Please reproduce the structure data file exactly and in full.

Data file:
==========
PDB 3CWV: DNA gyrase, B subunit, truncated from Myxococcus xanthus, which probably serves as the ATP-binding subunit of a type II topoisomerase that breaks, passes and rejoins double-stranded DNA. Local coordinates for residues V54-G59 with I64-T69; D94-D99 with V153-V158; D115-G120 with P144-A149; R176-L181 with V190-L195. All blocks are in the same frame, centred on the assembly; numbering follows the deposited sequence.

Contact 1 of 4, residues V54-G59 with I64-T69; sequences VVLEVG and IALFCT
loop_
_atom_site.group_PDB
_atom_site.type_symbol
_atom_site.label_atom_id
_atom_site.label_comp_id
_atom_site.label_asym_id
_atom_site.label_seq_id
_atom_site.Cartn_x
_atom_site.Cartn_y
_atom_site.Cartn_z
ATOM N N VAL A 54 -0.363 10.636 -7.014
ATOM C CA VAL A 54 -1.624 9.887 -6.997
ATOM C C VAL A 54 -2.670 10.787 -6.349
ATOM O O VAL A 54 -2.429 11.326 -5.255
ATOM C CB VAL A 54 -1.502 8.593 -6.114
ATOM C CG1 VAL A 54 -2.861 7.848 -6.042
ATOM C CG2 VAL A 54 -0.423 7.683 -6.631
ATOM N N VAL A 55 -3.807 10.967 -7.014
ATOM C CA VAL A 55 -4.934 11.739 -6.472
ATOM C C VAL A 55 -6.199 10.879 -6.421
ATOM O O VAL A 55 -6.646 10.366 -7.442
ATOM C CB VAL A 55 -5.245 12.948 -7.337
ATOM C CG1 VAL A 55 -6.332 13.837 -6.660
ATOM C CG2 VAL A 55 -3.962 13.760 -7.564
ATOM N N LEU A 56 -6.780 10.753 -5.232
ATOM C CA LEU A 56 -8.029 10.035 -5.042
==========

PDB 3CWV: DNA gyrase, B subunit, truncated from Myxococcus xanthus, which probably serves as the ATP-binding subunit of a type II topoisomerase that breaks, passes and rejoins double-stranded DNA. Local coordinates for residues V54-G59 with I64-T69; D94-D99 with V153-V158; D115-G120 with P144-A149; R176-L181 with V190-L195. All blocks are in the same frame, centred on the assembly; numbering follows the deposited sequence.

Contact 1 of 4, residues V54-G59 with I64-T69; sequences VVLEVG and IALFCT
loop_
_atom_site.group_PDB
_atom_site.type_symbol
_atom_site.label_atom_id
_atom_site.label_comp_id
_atom_site.label_asym_id
_atom_site.label_seq_id
_atom_site.Cartn_x
_atom_site.Cartn_y
_atom_site.Cartn_z
ATOM N N VAL A 54 -0.363 10.636 -7.014
ATOM C CA VAL A 54 -1.624 9.887 -6.997
ATOM C C VAL A 54 -2.670 10.787 -6.349
ATOM O O VAL A 54 -2.429 11.326 -5.255
ATOM C CB VAL A 54 -1.502 8.593 -6.114
ATOM C CG1 VAL A 54 -2.861 7.848 -6.042
ATOM C CG2 VAL A 54 -0.423 7.683 -6.631
ATOM N N VAL A 55 -3.807 10.967 -7.014
ATOM C CA VAL A 55 -4.934 11.739 -6.472
ATOM C C VAL A 55 -6.199 10.879 -6.421
ATOM O O VAL A 55 -6.646 10.366 -7.442
ATOM C CB VAL A 55 -5.245 12.948 -7.337
ATOM C CG1 VAL A 55 -6.332 13.837 -6.660
ATOM C CG2 VAL A 55 -3.962 13.760 -7.564
ATOM N N LEU A 56 -6.780 10.753 -5.232
ATOM C CA LEU A 56 -8.029 10.035 -5.042